Social Science Previews, Jan. 2023, Pt. 2 | Prepub Alert

Social justice, juvenile justice, criminal justice, forced labor, and mining cobalt. 

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Black, Daniel. Black on Black: On Our Resilience and Brilliance in America. Hanover Square: Harlequin. Jan. 2023. 288p. ISBN 9781335449382. $27.99. CD. SOCIAL SCIENCE

Winner of the Distinguished Writer Award from the Middle-Atlantic Writer's Association, novelist and cultural critic Black (Don’t Cry for Me) offers a debut essay collection examining issues that range from police brutality to the role of queer representation in the Black church. Along the way, he celebrates the strength of Black Americans—and indeed anyone on the margins—and the ongoing struggle for fairness and equality. With a 50,000-copy first printing.

Bump, Philip. The Aftermath: The Last Days of the Baby Boom and the Future of Power in America. Viking. Jan. 2023. 416p. ISBN 9780593489697. $30. Downloadable. POLITICAL SCIENCE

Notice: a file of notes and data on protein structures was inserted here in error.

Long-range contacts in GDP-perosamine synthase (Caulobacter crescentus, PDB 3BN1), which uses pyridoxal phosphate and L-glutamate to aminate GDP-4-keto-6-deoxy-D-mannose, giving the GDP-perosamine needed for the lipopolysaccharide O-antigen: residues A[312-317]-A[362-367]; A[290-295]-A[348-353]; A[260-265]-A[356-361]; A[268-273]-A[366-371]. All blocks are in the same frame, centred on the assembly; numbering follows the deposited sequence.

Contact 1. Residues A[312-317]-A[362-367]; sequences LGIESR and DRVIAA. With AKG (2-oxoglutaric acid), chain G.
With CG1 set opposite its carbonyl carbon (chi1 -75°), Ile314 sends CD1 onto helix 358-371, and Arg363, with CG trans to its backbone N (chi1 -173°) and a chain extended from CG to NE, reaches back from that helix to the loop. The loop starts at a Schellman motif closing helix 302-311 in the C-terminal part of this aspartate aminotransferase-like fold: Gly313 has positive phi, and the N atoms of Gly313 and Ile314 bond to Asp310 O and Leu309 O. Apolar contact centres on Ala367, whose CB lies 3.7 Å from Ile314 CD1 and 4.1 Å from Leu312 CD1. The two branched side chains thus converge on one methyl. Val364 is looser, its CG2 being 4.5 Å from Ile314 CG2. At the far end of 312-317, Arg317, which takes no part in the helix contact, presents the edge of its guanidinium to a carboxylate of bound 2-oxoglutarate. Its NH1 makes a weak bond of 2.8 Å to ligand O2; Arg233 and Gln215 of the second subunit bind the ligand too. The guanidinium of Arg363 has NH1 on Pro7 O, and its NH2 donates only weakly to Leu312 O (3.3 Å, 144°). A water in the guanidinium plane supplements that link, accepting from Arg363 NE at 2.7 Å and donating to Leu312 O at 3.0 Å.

The baby boom effectively created modern America, but what’s next? How long will boomers hang on, to whom will the power eventually shift, how will aging boomers impact the health care system, how will political parties respond, and, in terms of identity, what will matter most: age, region, or ethnicity or race? Washington Post national columnist has answers.

Cohen, Roger. An Affirming Flame: Meditations on Life and Politics. Knopf. Jan. 2023. 416p. ISBN 9780593321522. $30. Downloadable. POLITICAL SCIENCE

Currently Paris bureau chief for the New York Times, Cohen spent 12 years as a Times columnist writing sharply observant pieces about issues that include U.S. political divisiveness, Trump’s threat to democracy, the global refugee crisis, the consequences of COVID, the Israeli-Palestinian conflict, U.S. relations with China, and the wars in Iraq and Afghanistan. Here he picks favorites and annotates them.